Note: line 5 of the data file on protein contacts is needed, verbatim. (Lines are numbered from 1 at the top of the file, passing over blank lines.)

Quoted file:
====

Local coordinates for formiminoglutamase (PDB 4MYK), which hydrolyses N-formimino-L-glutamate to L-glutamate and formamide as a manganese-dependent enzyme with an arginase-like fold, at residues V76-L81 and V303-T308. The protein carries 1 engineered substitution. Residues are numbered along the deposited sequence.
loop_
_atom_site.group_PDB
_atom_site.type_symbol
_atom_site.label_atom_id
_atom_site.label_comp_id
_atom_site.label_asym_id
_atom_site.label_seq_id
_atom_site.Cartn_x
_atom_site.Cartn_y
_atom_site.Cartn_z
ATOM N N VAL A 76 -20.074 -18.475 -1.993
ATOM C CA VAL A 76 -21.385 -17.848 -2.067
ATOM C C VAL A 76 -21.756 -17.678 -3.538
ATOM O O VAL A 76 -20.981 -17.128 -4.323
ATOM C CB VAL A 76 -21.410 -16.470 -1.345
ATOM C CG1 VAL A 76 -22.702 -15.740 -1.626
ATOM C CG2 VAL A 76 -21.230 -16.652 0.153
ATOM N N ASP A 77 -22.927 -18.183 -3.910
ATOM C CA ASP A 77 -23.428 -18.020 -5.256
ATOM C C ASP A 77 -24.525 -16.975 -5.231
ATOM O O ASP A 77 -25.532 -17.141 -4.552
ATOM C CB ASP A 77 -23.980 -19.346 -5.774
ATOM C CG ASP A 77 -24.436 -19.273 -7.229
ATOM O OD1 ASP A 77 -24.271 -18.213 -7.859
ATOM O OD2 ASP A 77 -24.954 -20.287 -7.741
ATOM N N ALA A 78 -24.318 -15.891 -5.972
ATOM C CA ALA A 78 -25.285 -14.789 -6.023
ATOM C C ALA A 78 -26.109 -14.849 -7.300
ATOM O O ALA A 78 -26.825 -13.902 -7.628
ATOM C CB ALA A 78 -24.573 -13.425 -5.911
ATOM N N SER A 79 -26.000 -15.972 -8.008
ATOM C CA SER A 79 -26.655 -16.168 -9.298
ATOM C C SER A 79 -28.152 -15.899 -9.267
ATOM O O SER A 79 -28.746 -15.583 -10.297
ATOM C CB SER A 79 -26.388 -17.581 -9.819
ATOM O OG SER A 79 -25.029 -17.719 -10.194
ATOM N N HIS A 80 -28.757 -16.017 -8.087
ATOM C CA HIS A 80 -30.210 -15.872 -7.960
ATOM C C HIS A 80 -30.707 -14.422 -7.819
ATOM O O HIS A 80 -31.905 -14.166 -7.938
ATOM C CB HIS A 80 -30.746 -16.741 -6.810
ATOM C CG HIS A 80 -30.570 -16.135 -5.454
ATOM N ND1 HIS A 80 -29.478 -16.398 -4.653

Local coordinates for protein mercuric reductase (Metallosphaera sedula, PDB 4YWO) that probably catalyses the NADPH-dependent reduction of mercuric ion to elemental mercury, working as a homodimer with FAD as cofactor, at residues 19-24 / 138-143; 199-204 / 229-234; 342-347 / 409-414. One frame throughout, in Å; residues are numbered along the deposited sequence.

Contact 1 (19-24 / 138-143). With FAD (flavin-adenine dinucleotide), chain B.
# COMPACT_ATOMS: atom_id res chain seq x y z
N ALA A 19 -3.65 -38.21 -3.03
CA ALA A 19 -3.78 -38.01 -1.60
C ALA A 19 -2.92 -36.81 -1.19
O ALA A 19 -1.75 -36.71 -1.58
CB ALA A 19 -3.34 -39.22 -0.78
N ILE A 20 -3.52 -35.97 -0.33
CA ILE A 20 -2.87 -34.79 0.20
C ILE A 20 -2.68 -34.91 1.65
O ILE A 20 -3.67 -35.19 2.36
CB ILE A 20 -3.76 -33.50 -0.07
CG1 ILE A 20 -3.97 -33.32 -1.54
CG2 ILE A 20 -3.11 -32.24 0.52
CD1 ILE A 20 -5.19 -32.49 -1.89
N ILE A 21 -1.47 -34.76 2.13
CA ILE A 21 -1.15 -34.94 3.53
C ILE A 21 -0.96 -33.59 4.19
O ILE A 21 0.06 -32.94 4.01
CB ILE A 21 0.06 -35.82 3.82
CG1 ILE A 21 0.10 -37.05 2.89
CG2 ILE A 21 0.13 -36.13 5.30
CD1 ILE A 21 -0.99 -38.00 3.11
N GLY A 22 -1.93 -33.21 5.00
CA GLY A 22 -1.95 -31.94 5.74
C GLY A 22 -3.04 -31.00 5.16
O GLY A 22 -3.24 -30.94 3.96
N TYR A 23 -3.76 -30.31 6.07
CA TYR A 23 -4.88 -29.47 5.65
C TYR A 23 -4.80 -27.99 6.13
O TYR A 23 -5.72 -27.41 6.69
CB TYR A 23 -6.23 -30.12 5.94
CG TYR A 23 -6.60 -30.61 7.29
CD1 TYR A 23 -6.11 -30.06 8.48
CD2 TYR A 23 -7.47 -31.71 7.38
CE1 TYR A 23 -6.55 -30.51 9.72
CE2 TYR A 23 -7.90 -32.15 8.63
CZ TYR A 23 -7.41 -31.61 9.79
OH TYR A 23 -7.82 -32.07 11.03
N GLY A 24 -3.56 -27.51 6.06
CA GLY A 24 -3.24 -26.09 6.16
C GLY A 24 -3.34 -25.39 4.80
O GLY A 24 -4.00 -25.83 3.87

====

_atom_site.label_atom_id